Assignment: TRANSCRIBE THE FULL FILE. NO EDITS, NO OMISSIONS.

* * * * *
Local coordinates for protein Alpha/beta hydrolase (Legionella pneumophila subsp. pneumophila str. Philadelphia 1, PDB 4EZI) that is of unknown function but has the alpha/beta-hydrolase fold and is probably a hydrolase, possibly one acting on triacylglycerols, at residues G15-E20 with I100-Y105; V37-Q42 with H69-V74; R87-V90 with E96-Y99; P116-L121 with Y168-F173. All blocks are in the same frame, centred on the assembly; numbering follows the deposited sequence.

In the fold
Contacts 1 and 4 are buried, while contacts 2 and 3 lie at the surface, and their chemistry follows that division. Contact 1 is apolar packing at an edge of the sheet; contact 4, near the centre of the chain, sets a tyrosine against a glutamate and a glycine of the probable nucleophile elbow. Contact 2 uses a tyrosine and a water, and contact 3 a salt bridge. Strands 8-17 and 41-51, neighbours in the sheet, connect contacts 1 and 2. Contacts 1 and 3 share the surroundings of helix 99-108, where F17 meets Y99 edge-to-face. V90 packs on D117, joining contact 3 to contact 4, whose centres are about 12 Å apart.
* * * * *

Local coordinates for protein Alpha/beta hydrolase (Legionella pneumophila subsp. pneumophila str. Philadelphia 1, PDB 4EZI) that is of unknown function but has the alpha/beta-hydrolase fold and is probably a hydrolase, possibly one acting on triacylglycerols, at residues G15-E20 with I100-Y105; V37-Q42 with H69-V74; R87-V90 with E96-Y99; P116-L121 with Y168-F173. All blocks are in the same frame, centred on the assembly; numbering follows the deposited sequence.

In the fold
Contacts 1 and 4 are buried, while contacts 2 and 3 lie at the surface, and their chemistry follows that division. Contact 1 is apolar packing at an edge of the sheet; contact 4, near the centre of the chain, sets a tyrosine against a glutamate and a glycine of the probable nucleophile elbow. Contact 2 uses a tyrosine and a water, and contact 3 a salt bridge. Strands 8-17 and 41-51, neighbours in the sheet, connect contacts 1 and 2. Contacts 1 and 3 share the surroundings of helix 99-108, where F17 meets Y99 edge-to-face. V90 packs on D117, joining contact 3 to contact 4, whose centres are about 12 Å apart.